The petrol prices for this week have gone up
The new prices are as stated below (16 - 22 November):
i. Six sen increase for RON97 to RM2.66 per litre
ii. Seven sen increase for RON95 petrol to RM2.38 per litre
iii. Five sen increase for diesel to RM2.25 per litre
The new prices reached a record high since the weekly managed-float system was introduced in April.
This comes as Brent crude oil price traded at USD64.27 per barrel early last week, a two-year high since May 2015.
Following the oil price hike, Second Finance Minister Datuk Seri Johari Abdul Ghani has said that the government is considering to give additional 1Malaysia People's Aid (BR1M)
Johari said recipients may receive an additional temporary cash aid to cope with the increasing fuel prices, if the government were to see an increase in revenue due to rising global oil prices.
According to him, the government would earn an additional income of about RM300 million for every USD1 per barrel increase in world crude oil price.
"If the government gets more revenue from increased oil prices, we can use the extra income to help the low-income group such as BR1M recipients. Most likely, we can consider BR1M extra," he said at the Dewan Rakyat yesterday, 15 November, as reported by Bernama.
Johari also said that the impact faced by Malaysians was only one sen since the introduction of the weekly fuel price system
"I want to provide a little information. Since we implemented the weekly floating system, petrol prices have gone down 12 times and increased about 19 times.
"The total decrease is 74 sen while total increase is 75 sen. If we look at the impact as a whole, there is only one sen increase since the implementation of this system," Johari said, as reported by Berita Harian.
He was responding to a question by Nga Kor Ming (DAP-Taiping) on the impact of the weekly managed floating system on the petrol prices during the Dewan Rakyat sitting.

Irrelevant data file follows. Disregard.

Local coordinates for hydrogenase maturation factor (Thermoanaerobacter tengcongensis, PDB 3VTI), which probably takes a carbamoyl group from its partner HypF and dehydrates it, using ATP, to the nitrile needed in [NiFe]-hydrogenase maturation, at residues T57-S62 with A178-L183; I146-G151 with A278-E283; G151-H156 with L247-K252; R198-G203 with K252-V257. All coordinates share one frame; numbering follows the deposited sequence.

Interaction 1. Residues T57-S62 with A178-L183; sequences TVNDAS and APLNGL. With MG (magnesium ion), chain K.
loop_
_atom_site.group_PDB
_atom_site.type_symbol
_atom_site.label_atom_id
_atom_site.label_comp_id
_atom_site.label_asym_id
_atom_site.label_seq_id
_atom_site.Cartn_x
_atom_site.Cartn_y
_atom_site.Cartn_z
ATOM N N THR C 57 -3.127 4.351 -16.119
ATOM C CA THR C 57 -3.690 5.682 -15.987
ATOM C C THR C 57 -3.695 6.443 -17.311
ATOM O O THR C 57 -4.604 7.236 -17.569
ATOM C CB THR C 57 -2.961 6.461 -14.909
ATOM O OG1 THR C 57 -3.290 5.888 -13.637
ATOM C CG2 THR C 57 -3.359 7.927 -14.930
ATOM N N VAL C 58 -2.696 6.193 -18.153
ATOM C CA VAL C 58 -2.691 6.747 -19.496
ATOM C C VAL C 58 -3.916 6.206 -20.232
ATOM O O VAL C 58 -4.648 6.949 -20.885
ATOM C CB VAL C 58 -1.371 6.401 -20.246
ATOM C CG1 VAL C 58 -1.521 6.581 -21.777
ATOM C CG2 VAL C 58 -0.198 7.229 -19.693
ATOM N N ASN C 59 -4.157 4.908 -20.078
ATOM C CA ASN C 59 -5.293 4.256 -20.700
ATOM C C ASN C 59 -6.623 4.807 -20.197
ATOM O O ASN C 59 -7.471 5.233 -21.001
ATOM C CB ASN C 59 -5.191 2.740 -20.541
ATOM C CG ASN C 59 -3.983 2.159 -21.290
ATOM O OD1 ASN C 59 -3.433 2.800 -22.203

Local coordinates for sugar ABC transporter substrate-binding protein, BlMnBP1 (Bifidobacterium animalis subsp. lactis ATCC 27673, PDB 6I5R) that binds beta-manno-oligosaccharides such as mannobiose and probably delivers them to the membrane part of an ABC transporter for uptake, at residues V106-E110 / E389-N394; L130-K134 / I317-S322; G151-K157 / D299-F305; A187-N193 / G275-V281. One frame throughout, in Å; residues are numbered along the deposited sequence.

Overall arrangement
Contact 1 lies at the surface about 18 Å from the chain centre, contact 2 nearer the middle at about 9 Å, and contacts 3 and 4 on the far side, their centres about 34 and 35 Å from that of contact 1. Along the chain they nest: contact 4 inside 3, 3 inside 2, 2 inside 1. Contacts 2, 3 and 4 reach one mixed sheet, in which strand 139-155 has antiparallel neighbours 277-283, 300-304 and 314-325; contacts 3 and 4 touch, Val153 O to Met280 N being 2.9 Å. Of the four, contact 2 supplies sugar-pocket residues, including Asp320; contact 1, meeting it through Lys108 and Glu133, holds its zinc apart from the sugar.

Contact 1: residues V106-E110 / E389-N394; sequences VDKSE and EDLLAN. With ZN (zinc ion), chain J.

New Straits Times (NST) reported that the Titiwangsa MP also answered an additional question posed by Nga, on the subsidy given for oil prices.
To this, Johari said that RM1.6 billion in fuel subsidies would only be given to a certain segment of society, mainly targeted at fishermen and farmers, to stimulate the economy.
It was also learned that the government has no plans on changing the weekly fuel price mechanism
Speaking to reporters after the 'Global Marketing Summit 2017' today, 16 November, Johari stressed that the government will continue to monitor the global fuel prices and only intervene when the prices reach a critical level.
According to theSun Daily, he did not give any further details on what is considered as critical until it requires addressing. He explained that it could not be disclosed as the information was sensitive and would lead to an uncertainty in the economy.
He added that the government has no plans to introduce and set a ceiling price system.
"Ceiling price is a policy matter, I cannot decide and say openly. It needs to be discussed with the Prime Minister and Cabinet because it is very sensitive issue as it involves all the businesses in Malaysia.
"If (we) say it wrongly, people will interpret differently and this can lead to uncertainty in the environment," he was quoted as saying by Bernama.
Do you think that giving additional BR1M is a good idea to help people cope with the increasing petrol prices? Let us know in the comment section below.